A couple of weeks ago, there were a few postings circulating through social media regarding how Singapore was making an appeal to suspend zoo culture.
Here’s one of the postings:
The posting added an apparent statement by the Singaporean prime minister, Lee Hsien Loong, which read, “Covid-19 has taught and explained how it feels to be caged”.
These postings were later exposed to be falsified for social media. And that made me sad.
Let me tell you why.
I believe that zoos are basically jails except for the fact that jails are meant to contain people who have committed crimes. Animals in zoo committed no crimes but yet they live their lives behind bars, for the human gaze and entertainment.
The false postings insinuated that we should abolish zoo culture because the Covid-19 virus forced us to stay within the confinements of our own home, and this compels us to consider how animals living in zoos have felt all their lives (and are still feeling) especially given that they also have people staring at them and taking pictures from the other side of the bars or glass panels.
Some people also believe that most animals do not have a sense of imprisonment or freedom. Others on the other hand, fear for the safety of animals out in the wild due to poaching and hunting.
Though, it’s hard to comprehend that animals don’t at least share similar emotional traits as humans when you see animals suffering from zoochosis (yes, it’s a real thing).
Zoochosis is the term used to describe an animal’s mental behavior in captivity. This often times involves animals engaging in invariant, repetitive patterns with no apparent goal.
One example of this is the caged white tiger in China that walked in a non-stop circle that it etched a deep track in the ground.
An animal experiencing zoochosis would pace and walk in circles aimlessly.
By the way, this ^ apparently happened at Zoo Melaka.
According to BornFree, zoochosis can be triggered by various factors ranging from:
Space – cramped or very limited amount of room to wander and roam.
Social interactions – the interplay of an animal between its own species and others (including prey and predators).
Diet – the proper nutrition needed to prevent unwanted diseases and ailments that otherwise may not be a problem experienced by the species in their natural habitats.
Climate – the animal’s lack of choice towards an environment.
Presence of humans – the desensitisation of animals to human presence (and general lack of privacy).
Other signs of zoochosis involve…
Tongue playing & bar-biting:
Head bobbing, weaving & swaying:
Rocking back & forth:
Over-grooming & self-mutilation:
..and that’s just to name a few.
It’s safe to say that animals kept in zoos could potentially drive them nuts!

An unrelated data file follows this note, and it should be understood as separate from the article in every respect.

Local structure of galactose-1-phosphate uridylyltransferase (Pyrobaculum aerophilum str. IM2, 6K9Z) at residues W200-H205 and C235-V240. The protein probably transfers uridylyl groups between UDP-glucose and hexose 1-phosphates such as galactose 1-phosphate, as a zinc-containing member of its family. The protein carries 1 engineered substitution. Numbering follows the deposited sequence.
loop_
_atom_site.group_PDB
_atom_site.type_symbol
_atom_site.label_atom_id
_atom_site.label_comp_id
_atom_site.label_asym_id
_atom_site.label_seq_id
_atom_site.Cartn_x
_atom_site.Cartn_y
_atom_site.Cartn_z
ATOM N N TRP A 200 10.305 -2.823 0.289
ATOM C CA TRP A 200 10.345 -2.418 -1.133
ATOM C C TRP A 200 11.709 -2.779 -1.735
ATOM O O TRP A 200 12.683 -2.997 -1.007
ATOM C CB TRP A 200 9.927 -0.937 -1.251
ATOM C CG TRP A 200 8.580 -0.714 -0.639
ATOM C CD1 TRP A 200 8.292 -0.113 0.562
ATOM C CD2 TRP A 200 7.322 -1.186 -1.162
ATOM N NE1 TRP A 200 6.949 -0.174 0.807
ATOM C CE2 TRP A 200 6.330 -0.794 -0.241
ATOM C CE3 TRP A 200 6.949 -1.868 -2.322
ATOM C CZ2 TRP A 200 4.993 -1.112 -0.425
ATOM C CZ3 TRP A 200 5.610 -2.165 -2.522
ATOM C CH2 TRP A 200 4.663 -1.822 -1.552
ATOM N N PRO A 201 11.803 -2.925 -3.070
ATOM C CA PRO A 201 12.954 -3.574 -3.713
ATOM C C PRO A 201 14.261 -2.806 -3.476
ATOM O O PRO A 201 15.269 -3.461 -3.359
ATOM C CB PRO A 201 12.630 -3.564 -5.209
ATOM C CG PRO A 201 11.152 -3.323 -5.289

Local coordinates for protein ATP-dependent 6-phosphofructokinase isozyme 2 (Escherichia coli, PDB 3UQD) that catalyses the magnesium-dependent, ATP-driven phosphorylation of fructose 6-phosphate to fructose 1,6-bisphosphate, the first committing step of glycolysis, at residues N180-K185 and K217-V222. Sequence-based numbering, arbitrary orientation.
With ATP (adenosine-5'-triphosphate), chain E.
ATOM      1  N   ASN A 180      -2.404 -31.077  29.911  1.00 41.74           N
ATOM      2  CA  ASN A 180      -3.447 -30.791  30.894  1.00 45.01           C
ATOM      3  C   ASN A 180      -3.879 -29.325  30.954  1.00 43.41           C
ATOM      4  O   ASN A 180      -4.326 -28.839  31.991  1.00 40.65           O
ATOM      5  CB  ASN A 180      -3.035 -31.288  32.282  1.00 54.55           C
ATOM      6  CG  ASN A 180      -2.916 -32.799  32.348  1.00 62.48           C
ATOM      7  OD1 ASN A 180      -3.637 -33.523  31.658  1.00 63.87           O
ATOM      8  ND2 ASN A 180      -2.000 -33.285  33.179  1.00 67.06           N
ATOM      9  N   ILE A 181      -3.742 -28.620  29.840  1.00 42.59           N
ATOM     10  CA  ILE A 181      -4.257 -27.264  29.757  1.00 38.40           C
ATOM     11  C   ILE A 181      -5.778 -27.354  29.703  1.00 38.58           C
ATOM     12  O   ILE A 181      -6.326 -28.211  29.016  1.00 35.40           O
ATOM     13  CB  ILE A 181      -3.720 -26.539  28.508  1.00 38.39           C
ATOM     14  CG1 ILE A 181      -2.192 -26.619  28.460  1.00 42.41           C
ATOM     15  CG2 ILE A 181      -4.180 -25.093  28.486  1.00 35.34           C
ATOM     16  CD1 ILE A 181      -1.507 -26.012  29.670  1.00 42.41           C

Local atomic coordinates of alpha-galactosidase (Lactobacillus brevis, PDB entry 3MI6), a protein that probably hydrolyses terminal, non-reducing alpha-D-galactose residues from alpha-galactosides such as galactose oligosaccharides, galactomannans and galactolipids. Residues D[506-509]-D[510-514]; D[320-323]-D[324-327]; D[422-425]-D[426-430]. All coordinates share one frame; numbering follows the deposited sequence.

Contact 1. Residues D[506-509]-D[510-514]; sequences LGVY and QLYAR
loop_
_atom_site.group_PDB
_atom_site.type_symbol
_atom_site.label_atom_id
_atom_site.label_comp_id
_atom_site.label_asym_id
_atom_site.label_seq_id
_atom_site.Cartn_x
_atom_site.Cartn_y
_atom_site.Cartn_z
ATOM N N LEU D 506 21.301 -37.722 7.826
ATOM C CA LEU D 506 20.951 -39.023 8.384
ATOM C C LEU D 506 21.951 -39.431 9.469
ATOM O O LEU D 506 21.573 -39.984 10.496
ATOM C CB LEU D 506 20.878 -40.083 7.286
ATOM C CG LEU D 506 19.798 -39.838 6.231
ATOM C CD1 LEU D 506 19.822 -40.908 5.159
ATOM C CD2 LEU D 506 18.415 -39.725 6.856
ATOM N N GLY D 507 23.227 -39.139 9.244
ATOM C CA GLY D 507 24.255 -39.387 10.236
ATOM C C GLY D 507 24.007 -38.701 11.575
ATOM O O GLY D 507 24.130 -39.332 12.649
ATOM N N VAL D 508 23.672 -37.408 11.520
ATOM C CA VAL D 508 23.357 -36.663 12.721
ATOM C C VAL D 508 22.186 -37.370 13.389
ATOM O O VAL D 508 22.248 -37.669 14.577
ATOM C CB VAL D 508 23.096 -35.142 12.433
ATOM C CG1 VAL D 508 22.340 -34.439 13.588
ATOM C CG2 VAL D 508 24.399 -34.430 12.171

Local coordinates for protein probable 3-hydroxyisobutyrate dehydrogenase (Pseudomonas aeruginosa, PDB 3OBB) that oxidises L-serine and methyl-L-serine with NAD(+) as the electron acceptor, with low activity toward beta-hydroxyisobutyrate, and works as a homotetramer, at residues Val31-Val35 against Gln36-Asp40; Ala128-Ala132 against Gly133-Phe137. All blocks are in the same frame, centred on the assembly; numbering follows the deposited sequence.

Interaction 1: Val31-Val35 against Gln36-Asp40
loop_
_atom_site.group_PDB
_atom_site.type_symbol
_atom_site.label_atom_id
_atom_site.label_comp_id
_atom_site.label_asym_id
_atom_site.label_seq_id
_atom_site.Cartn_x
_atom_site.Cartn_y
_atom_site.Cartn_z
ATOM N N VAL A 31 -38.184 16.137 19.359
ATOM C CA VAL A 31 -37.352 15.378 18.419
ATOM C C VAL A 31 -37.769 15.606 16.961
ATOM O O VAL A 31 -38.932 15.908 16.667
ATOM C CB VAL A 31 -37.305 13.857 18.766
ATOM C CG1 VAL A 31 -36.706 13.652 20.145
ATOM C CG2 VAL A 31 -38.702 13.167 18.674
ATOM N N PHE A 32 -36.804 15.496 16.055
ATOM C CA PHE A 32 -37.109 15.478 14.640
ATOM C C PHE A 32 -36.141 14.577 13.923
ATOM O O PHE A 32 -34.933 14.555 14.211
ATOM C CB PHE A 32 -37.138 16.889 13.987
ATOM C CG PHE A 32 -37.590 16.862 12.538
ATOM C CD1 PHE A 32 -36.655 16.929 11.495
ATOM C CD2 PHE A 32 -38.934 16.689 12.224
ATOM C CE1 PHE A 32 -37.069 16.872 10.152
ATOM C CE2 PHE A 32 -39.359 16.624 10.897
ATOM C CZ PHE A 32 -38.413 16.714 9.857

And if we were treated that way, we’d probably go nuts too.
Animals have evolved over millennia and their physical, physiological and behavioural traits are specifically adapted to their natural habitat, not zoos.
It is understandable to be fearful for these animals lives when they are in the wild due to poaching and hunting, but that’s why we need more extensive criminal punishments, laws and investigations into such activities as well as for wildlife trading and black markets.
Zoos should be abolished for the sake of these animals’ well-being.
Instead, animal sanctuaries and reserves should be uplifted and more widely celebrated by the general public compared to zoos and at least at sanctuaries, the animals have the ability to roam freely in large spaces and live in groups instead of in isolation.
Sanctuaries also protect wild animals that are no longer capable of taking care of themselves outside of captivity as they’ve lost their ability to hunt for food or are more vulnerable than others to predators due to injuries or because of the effects of zoochosis.
But if they have healed from their wounds and are more than capable of fending for themselves, they deserve to be free.
Hence, why not close down zoos, send the animals to sanctuaries where they can rehabilitate in the efforts of placing them back into the wild? Instead of showing support for zoos for the sake of seeing animals, show support for sanctuaries who are capable of ethically caring for these animals and still actually visit the animals as sanctuaries allow visitors too.
We’d basically be trading this…
Doesn’t seem like so bad of a change or investment, right?
With that being said, I believe it’s about time we abolish zoo culture for good.
Don’t become captivated by captivity. There is no beauty in stolen freedom.
What do you think about this? Let us know in the comment section.
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